When Rolex launches a new watch, you know. When TAG Heuer, Hublot or Zenith launch a watch, you know. When a small independent watchmaker launches a watch however, chances are it won’t even make a ripple in your timekeeping pond, no matter how exceptional – or exceptionally daft – it may be.

Well, horological hipsters as we are, here are some of the coolest recent launches from some spectacular independent brands. You’ve probably never heard of them.

1. Chronoswiss Flying Grand Regulator Open Gear ReSec

Chronoswiss Flying Grand Regulator Open Gear ReSec

Where most makers of haute horology favour classical, if extraordinary, timepieces, with the newest edition of their Flying Gran Regular Chronoswiss do anything but. The black DLC version is one of the most intensely contemporary timepieces they’ve ever built and with it’s bright free flashes and dialside window into the movement, it’s stunning. The ReSec in the name comes from the retrograde seconds. More importantly, this is the first automatic 44m regulator Chronoswiss has ever produced; given how this turned out, it probably won’t be the last. More at: www.chronoswiss.com

2. Reservoir Hydrosphere

Reservoir Hydrosphere

It takes a lot to make a diving watch stand out. It’s normally a simple variation on the Submariner theme. The Reservoir Hydrosphere most definitely is not. Based on the Tiefenmesser oxygen pressure gauge used by professional divers, this reverse retrograde minutes imitates the instrument to a tee. The colours along the minute markers show the danger zones and the rotating bezel can be used to mark the necessary decompression stages. It even imitates the shape of the gauge, with no lugs to speak of. Sure, after land and air Reservoir were always going to do a diver, but this is above and beyond. Or below, depending on how you look at it. More at: www.reservoir-watch.com

3. Kudoke 2

Kudoke 2

Last year Kudoke revealed their first in-house movement, the Kalibre 1 and we’ve been waiting patiently for the watches that would contain it. Now they’re here and it was worth the wait. The Kudoke 1 is a time-only watch with a small seconds unusually at 9 o’clock. It’s the Kudoke 2 however that really stands out. It has no small seconds but instead incorporates a 24 hour disc at 12 o’clock that also doubles as a day / night indicator with an engraved sun and night sky. Other than that disc it’s a restrained, minimal watch, particularly with it’s 39mm case. It’s a world away from the skeleton timepieces Kudoke cut their teeth on and, as far as we’re concerned, it’s a change for the better. More at: www.kudoke.eu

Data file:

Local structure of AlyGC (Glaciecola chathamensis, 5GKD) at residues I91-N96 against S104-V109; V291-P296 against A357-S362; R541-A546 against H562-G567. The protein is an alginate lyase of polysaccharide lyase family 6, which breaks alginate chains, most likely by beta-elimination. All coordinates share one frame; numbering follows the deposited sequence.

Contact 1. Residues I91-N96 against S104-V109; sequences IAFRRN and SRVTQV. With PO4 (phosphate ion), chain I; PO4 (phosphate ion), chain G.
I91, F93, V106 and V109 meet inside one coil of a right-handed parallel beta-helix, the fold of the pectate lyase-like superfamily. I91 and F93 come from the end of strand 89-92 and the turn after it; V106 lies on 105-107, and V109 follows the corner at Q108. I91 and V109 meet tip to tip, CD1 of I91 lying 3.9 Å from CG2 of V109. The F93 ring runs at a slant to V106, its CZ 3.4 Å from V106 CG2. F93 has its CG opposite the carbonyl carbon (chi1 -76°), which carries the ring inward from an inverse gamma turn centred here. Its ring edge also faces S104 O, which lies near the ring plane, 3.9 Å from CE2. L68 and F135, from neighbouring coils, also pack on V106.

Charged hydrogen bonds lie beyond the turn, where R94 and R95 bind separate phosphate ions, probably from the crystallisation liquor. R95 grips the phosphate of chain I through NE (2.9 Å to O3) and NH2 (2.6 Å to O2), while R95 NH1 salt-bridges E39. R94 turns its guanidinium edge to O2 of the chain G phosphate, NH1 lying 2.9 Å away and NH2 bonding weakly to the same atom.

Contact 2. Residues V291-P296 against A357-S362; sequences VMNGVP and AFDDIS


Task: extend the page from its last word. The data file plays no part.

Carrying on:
4. Louis Moinet Ultravox

Louis Moinet Ultravox

Chiming watches never fail to impress; they’re a rarefied, complicate facet of haute horology. Even in that elite group however, Louis Moinet’s Ultravox stands out. Created to celebrate the 250th birthday of the man himself, this limited edition of 28 is a masterpiece. The dial has been removed to give an unobstructed view of the chiming system itself, which aurally indicates the hour unless silence. Not that you’d ever actually want to silence it; this isn’t some tinny little noise but a beautifully crystalline sound. Set against blued metal and a rose gold case, it’s perhaps even more beautiful to look at. More at: www.louismoinet.com

5. Czapek & Cie Faubourg de Cracovie Sockeye

Czapek & Cie Faubourg de Cracovie Sockeye

Czapek & Cie haven’t had nearly the level of recognition they deserve in the past, despite creating some truly outstanding timepieces. That may well change with their latest release, the Sockeye. Sure their tourbillon might be the more horologically-impressive, but the combination here of salmon guilloche and navy blue subdials makes this one of the most handsome pieces of 2019. The Sockeye is part of the Faubourg de Cracovie collection, which includes the inverse, with a mainly blue dial, or pure salmon. What’s better than two of the trendiest colours in watchmaking? Both of them combined. It helps that the chronograph timepiece itself is lovely, too. More at: czapek.com